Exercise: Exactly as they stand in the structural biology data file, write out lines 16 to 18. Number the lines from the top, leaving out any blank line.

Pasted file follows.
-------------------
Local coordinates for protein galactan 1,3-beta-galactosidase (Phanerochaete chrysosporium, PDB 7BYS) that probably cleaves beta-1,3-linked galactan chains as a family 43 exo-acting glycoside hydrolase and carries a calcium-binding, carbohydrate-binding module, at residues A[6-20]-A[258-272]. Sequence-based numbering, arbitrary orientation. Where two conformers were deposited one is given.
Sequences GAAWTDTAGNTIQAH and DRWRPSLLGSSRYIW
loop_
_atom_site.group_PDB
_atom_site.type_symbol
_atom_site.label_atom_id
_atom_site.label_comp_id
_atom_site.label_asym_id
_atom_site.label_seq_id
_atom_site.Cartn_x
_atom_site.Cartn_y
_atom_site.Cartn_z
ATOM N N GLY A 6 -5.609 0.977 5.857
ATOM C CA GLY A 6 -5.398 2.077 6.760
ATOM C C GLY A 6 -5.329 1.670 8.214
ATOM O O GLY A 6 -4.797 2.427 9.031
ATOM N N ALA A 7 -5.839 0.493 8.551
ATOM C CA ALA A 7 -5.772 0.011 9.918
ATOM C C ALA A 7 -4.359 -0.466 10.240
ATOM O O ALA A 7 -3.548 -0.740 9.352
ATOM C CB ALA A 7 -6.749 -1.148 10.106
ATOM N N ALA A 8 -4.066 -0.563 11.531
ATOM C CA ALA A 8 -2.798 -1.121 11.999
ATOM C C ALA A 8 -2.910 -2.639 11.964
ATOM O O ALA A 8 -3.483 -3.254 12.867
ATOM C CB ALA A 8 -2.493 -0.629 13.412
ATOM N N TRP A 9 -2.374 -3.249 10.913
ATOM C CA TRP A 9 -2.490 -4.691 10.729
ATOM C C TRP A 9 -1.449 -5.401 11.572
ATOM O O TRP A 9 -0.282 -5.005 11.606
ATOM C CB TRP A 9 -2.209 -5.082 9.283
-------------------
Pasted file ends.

ATOM O O GLY A 6 -4.797 2.427 9.031
ATOM N N ALA A 7 -5.839 0.493 8.551
ATOM C CA ALA A 7 -5.772 0.011 9.918